A leading New Zealand fruit harvesting organisation says even with the changes to immigration policy there will not be enough Recognised Seasonal Employer (RSE) workers in New Zealand to support a full harvest in February.
The government announced visa changes and border exemptions to allow more overseas workers in the agriculture and horticulture industries to fill key jobs in New Zealand.
Gary Jones, business development manager for New Zealand Apples and Pears, told Morning Report there's usually around 45,000-50,000 working holiday scheme people in the country during the harvest.
The government's changes allows in around 20 percent of what the industry would expect, he said.
Finding New Zealanders to fill these jobs isn't simple as they don't necessarily want to travel around regions, working for a few weeks in a seasonal industry, he said.
Very few people would give up a full time job to take up seasonal work, he said.
"We're trying to make it more attractive by bringing in opportunities for them."
Last year on average, fruit pickers earned $21-22 an hour but money isn't always the answer, he said.
Jones says $900 million of export earnings is important to the region and the economy.
The job involves heavy lifting and a lot of climbing, which not everyone is able to do, he said.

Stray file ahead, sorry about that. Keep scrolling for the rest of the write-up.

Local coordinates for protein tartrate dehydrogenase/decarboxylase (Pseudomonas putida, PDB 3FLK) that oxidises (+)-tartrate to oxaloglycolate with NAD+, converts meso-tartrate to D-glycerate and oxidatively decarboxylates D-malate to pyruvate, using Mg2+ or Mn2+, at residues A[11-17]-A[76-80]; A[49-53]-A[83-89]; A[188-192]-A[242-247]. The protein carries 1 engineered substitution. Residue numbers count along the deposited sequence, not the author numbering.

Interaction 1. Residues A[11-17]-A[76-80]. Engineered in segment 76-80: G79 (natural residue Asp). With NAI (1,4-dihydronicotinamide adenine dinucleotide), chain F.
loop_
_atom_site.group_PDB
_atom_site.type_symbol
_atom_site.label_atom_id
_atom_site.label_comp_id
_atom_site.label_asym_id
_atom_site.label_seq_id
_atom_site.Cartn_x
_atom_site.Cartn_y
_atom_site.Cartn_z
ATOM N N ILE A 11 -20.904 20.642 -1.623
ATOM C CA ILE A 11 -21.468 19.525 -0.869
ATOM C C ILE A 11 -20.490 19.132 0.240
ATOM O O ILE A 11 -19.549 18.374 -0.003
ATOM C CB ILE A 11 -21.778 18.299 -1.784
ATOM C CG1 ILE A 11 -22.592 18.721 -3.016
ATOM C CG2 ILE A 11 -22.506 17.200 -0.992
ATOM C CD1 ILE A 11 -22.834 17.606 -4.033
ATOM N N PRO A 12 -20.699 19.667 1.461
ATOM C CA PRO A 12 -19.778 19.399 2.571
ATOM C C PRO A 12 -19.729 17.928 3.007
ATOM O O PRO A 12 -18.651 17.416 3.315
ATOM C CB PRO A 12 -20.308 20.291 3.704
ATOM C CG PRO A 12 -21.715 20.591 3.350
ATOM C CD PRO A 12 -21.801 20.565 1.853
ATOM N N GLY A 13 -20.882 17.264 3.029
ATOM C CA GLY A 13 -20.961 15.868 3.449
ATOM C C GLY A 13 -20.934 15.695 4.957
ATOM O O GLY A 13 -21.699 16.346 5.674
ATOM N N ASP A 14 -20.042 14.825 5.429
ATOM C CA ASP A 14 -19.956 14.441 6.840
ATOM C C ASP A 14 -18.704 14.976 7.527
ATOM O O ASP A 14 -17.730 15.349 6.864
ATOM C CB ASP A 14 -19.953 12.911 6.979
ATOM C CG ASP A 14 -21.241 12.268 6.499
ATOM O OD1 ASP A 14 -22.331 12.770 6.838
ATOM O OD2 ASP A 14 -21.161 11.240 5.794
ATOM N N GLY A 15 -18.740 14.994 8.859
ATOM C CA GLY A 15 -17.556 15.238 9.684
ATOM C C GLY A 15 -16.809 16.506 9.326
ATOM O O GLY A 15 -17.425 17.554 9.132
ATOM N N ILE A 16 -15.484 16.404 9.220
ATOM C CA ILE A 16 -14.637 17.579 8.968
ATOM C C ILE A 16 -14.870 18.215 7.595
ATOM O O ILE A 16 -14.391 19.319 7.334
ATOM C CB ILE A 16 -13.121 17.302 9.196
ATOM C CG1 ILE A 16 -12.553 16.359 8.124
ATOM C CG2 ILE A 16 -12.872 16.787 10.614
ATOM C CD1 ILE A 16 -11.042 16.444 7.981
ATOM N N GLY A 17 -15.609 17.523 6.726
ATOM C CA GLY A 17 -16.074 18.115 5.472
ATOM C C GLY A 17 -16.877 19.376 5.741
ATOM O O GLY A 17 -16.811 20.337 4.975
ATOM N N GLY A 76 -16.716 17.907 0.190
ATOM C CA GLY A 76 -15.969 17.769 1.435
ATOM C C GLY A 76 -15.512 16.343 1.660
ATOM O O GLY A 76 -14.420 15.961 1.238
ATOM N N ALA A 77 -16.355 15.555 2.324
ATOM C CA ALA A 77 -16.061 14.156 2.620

"It's tough work."
Jones says 80 percent of pickers are migrant workers, 80 percent of packers are New Zealanders.
The industry can be part of New Zealand's Covid-19 recovery story, Jones said.
Meanwhile, Federated Farmers warn that the new immigration policy for agriculture and fisheries workers has missed a crucial group: shearers.
Although some skilled labourers can now enter New Zealand to operate complex machinery like combine harvesters or fill vital veterinary roles, a lack of experienced shearers could see 180,000 sweltering sheep are left unshorn each week this summer.
Employment spokesperson for Federated Farmers Chris Lewis told Morning Report it's an animal health issue.
"The wool needs to come off at the right time, if it doesn't ... it gets a bit warm for them ... they can suffer from fly-strike which is the animal welfare issue, the biggest one."
Lewis says 100-200 shearers might be needed.
Farmers will feel the pressure in January and February when it starts to get very hot, he said.